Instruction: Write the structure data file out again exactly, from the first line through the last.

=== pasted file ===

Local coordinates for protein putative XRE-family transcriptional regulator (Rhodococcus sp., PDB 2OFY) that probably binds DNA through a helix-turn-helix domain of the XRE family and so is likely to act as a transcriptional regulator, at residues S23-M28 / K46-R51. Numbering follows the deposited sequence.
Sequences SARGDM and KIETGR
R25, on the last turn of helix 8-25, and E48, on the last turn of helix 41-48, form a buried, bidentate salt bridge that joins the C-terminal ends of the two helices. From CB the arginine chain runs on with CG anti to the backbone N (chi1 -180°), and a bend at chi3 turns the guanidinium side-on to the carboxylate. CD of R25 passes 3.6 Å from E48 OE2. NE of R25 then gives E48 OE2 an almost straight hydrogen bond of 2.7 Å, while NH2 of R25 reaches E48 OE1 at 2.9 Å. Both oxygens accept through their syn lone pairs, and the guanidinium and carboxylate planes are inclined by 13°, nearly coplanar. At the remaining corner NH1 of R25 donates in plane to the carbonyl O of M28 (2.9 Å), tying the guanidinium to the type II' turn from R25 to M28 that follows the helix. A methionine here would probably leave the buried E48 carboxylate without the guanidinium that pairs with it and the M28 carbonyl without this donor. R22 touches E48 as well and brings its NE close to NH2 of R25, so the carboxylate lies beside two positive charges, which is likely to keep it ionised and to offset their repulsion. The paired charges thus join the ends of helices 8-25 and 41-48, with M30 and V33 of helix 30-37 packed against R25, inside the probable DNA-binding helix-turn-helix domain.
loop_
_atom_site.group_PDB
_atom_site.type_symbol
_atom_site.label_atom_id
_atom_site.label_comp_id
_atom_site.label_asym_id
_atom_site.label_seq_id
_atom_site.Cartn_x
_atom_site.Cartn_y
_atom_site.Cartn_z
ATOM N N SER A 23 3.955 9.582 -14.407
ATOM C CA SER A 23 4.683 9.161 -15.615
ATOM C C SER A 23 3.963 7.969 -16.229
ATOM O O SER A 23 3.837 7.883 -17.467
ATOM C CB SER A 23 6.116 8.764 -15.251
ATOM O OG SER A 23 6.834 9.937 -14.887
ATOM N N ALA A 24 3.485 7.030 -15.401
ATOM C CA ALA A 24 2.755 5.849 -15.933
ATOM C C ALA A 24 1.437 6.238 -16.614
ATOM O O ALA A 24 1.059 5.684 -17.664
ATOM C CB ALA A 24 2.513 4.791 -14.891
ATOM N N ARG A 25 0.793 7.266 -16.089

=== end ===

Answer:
Local coordinates for protein putative XRE-family transcriptional regulator (Rhodococcus sp., PDB 2OFY) that probably binds DNA through a helix-turn-helix domain of the XRE family and so is likely to act as a transcriptional regulator, at residues S23-M28 / K46-R51. Numbering follows the deposited sequence.
Sequences SARGDM and KIETGR
R25, on the last turn of helix 8-25, and E48, on the last turn of helix 41-48, form a buried, bidentate salt bridge that joins the C-terminal ends of the two helices. From CB the arginine chain runs on with CG anti to the backbone N (chi1 -180°), and a bend at chi3 turns the guanidinium side-on to the carboxylate. CD of R25 passes 3.6 Å from E48 OE2. NE of R25 then gives E48 OE2 an almost straight hydrogen bond of 2.7 Å, while NH2 of R25 reaches E48 OE1 at 2.9 Å. Both oxygens accept through their syn lone pairs, and the guanidinium and carboxylate planes are inclined by 13°, nearly coplanar. At the remaining corner NH1 of R25 donates in plane to the carbonyl O of M28 (2.9 Å), tying the guanidinium to the type II' turn from R25 to M28 that follows the helix. A methionine here would probably leave the buried E48 carboxylate without the guanidinium that pairs with it and the M28 carbonyl without this donor. R22 touches E48 as well and brings its NE close to NH2 of R25, so the carboxylate lies beside two positive charges, which is likely to keep it ionised and to offset their repulsion. The paired charges thus join the ends of helices 8-25 and 41-48, with M30 and V33 of helix 30-37 packed against R25, inside the probable DNA-binding helix-turn-helix domain.
loop_
_atom_site.group_PDB
_atom_site.type_symbol
_atom_site.label_atom_id
_atom_site.label_comp_id
_atom_site.label_asym_id
_atom_site.label_seq_id
_atom_site.Cartn_x
_atom_site.Cartn_y
_atom_site.Cartn_z
ATOM N N SER A 23 3.955 9.582 -14.407
ATOM C CA SER A 23 4.683 9.161 -15.615
ATOM C C SER A 23 3.963 7.969 -16.229
ATOM O O SER A 23 3.837 7.883 -17.467
ATOM C CB SER A 23 6.116 8.764 -15.251
ATOM O OG SER A 23 6.834 9.937 -14.887
ATOM N N ALA A 24 3.485 7.030 -15.401
ATOM C CA ALA A 24 2.755 5.849 -15.933
ATOM C C ALA A 24 1.437 6.238 -16.614
ATOM O O ALA A 24 1.059 5.684 -17.664
ATOM C CB ALA A 24 2.513 4.791 -14.891
ATOM N N ARG A 25 0.793 7.266 -16.089